Just for a laugh, I'm going to list all the other things that went a little awry this holiday:
1. Hannukah with the family cancelled due to snow storm.
2.Trip to Target...elevator stuck.
3. Trip to Target...picked up can of cat food which had burst and rotted..proceeded to stink though the store and finally discovered why I smelled so bad as I unpacked the tin and the juice dripped all over the floor.  Had to disinfect the car, wash everything I was wearing, wash all the new items bought and throw some of it away as it was beyond salvage, then shower!
4. Trip to Target...lost parking ticket and had to pay full price!
5. While at Target, put Wii game at counter for Jack then forgot to pick it up so he didn't get it for Christmas!
6. Bought Jack an iTunes card and can't find it anywhere so he didn't get that either!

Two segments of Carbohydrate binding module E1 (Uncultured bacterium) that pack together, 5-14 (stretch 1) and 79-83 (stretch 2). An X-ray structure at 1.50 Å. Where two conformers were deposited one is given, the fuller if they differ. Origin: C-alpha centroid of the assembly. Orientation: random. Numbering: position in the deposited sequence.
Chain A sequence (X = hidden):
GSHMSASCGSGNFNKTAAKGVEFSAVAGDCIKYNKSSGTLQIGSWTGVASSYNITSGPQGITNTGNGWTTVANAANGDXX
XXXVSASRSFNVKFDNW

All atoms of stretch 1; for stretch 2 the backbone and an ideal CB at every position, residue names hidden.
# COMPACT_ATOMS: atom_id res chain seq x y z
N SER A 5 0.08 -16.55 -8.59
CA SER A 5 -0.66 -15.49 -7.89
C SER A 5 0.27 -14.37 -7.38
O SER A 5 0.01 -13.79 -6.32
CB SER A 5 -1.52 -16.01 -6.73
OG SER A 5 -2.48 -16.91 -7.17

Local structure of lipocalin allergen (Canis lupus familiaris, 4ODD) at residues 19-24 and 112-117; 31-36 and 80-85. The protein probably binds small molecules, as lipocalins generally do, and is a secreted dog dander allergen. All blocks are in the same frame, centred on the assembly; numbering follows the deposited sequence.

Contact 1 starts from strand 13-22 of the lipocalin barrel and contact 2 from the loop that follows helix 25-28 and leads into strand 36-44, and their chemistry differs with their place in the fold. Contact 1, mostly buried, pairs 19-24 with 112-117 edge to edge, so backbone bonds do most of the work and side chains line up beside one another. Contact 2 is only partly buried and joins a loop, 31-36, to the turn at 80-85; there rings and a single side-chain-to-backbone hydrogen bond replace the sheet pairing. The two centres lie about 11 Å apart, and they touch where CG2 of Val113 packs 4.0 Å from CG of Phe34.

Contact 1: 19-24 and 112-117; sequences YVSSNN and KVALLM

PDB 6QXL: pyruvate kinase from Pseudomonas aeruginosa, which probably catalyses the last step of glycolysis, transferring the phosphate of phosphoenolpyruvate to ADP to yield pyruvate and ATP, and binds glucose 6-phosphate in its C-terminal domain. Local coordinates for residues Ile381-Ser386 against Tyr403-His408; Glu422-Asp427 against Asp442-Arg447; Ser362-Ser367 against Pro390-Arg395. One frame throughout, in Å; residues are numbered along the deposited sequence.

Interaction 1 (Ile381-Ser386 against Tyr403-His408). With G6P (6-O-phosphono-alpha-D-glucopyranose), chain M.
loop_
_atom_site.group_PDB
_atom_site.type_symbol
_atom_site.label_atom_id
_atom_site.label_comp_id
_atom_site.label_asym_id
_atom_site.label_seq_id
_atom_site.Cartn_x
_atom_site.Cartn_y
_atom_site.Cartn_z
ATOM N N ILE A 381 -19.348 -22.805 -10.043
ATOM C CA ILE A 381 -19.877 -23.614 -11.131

8. Didn't notice one of Brian's gifts had fallen out in trunk of car and wondered why he said I didn't get him EVERYTHING on his wish list... it was found after Christmas morning and he was happy!
9. The oven broke on Christmas Eve!!!!!  Had already prepared all the veggies for dinner so they went off and had to be thrown out...Santas cookies were rock hard (the oven worked at 550degrees for a short time).
10.  Supposed to have a British Christmas at our friends house but everyone was too sick (not just Sam).
11.  Cousin Lorie could not come to see us as she was unwell :(
12. And worst of all, my Mummy couldn't come over.

So there it is...and it is only Tuesday!!!

HOWEVER, there is a lot to be thankful for:
1. Sam was not in the hospital overnight.